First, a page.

Flash Fiction: Fanciful Fun But Good Writing Practice

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In my classes at local neighbourhood houses, we create a special writing environment to encourage each other to write;  to be in the mood to write when we are in that space.

The most important part of the class is the writing – for some students it’s the first chance they have in a busy week to put pen to paper, or perhaps take a break from whatever writing project they are working on. Some go to other writing classes like U3A, others are enrolled in TAFE or University courses.

I give prompts to flex those writing muscles, trigger ideas, spark a splurge!

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No one expects a masterpiece in 20 – 30 minutes of stream of consciousness writing but the future poems and prose that arise from the ideas contained in the splurge are guaranteed to be useful when the writer sets to work editing, rewriting, fashioning the poem, fictional story, memoir, faction, play or film script into something readable later.

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Is Time Disappearing More Quickly?

I can’t believe another term is almost over – where did the time go? However as a wintry chill sets in, the days shrink and the nights grow longer, it’s an opportune time to catch up on reading and writing. No excuses necessary to stay inside warm and snug.

This morning, as I stare at rain dripping from the trees and commuters hurrying to the station trying to avoid the puddles gathering on the pavement, it is indeed an inviting incentive to stay at the computer and lose myself in a fanciful world where the sun is shining, roses blossom and children’s laughter floats through the air.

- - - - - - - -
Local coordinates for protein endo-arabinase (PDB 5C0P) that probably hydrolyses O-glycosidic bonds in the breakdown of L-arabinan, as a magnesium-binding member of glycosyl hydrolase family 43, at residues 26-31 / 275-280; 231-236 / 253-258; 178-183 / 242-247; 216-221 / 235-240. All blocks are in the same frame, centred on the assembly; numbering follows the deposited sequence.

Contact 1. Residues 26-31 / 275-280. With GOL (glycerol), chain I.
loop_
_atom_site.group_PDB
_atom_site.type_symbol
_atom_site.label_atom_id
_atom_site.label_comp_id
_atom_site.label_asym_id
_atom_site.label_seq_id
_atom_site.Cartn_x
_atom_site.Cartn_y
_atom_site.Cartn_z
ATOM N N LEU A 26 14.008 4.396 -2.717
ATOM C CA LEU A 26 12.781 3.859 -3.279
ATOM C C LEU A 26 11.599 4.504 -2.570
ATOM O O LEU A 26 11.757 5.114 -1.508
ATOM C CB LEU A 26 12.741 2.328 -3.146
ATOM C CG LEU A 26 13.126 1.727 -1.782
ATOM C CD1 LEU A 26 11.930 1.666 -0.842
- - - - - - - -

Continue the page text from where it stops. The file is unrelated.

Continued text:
Or perhaps, after examining the dark clouds and the shadows among the shrubbery I’ll start a gothic tale or two!

Imagination knows no bounds…

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From first line triggers, bizarre plots and a selection of picture postcards I’ve encouraged students to try  flash fiction as a way of honing writing skills. To keep word count under a 1000 words, or aim for some of the more prescriptive counts: under 200 , 500 , 800 words, even  50 or 60 word counts – this takes skill in planning, editing and of course seeking the all-important twist or surprise at the end to make the short form worthwhile.

Flash fiction improves your editing skills but also helps you think about plots, how to craft a story in a few words – add the senses, show not tell and all the other attributes important to story-telling and writing.

You can pick up on what is happening around you, what’s in the news, the latest issue that’s the flavour of the month and instead of delving too deeply, taking months of research, you craft a short story and vent and create an up-to-the minute piece!